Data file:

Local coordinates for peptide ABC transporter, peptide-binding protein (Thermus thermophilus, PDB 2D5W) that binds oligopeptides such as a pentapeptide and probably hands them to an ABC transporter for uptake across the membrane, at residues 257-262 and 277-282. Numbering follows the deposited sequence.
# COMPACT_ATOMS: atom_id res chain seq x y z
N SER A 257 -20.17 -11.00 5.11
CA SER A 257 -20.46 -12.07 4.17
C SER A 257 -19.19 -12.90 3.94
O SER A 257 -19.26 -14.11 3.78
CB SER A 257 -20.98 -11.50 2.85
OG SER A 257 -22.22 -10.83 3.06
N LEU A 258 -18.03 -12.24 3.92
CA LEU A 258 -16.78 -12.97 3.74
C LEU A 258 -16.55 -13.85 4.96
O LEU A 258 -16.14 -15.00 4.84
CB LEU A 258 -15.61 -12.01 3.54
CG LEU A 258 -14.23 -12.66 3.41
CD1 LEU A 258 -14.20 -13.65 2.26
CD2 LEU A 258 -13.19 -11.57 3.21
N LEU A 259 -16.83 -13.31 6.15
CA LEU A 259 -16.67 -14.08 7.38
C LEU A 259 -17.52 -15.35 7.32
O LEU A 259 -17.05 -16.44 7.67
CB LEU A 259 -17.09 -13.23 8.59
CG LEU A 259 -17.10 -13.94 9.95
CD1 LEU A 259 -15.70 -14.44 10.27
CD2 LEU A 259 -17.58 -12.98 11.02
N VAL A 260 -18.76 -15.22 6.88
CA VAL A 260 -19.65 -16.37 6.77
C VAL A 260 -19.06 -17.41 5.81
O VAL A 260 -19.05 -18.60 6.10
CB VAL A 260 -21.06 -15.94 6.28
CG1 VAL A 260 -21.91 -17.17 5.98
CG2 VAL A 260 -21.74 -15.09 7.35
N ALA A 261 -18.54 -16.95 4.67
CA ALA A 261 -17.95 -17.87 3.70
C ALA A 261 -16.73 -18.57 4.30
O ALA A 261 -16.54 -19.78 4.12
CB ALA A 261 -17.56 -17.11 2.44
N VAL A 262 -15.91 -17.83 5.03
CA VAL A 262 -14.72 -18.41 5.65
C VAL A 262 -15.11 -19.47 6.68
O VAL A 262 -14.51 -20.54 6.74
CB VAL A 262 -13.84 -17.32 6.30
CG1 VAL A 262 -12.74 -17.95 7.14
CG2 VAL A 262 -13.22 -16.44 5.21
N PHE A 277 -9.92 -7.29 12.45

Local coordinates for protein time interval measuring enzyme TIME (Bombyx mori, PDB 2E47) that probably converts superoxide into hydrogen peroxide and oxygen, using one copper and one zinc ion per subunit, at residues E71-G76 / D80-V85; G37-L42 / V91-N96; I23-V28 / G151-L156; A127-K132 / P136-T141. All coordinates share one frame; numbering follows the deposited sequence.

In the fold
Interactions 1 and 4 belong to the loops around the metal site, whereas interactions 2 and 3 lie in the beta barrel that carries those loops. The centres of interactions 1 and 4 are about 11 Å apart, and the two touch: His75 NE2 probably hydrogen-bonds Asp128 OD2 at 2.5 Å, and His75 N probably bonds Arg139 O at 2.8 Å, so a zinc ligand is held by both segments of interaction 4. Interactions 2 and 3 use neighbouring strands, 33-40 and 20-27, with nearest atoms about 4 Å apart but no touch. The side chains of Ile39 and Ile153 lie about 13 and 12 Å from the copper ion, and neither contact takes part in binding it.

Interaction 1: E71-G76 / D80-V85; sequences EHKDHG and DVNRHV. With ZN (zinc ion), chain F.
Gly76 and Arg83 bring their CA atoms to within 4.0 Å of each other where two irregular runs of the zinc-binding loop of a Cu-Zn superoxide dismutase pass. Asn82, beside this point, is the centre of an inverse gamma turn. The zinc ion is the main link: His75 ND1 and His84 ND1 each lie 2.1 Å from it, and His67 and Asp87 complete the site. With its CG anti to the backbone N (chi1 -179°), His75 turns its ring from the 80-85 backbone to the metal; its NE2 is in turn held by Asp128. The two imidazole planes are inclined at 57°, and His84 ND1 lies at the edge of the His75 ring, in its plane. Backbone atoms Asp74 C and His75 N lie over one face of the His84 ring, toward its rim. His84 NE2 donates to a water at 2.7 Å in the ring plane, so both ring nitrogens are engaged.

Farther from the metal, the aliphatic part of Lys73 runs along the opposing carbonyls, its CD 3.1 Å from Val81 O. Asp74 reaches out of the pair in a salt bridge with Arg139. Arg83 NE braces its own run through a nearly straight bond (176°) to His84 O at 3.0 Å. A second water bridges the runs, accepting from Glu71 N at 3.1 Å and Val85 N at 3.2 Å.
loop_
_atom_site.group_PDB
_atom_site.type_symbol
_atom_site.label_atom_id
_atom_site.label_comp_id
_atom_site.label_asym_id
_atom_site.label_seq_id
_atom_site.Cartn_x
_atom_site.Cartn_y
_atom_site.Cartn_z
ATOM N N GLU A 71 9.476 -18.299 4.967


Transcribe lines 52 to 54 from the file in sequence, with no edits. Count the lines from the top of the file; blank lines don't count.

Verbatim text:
_atom_site.group_PDB
_atom_site.type_symbol
_atom_site.label_atom_id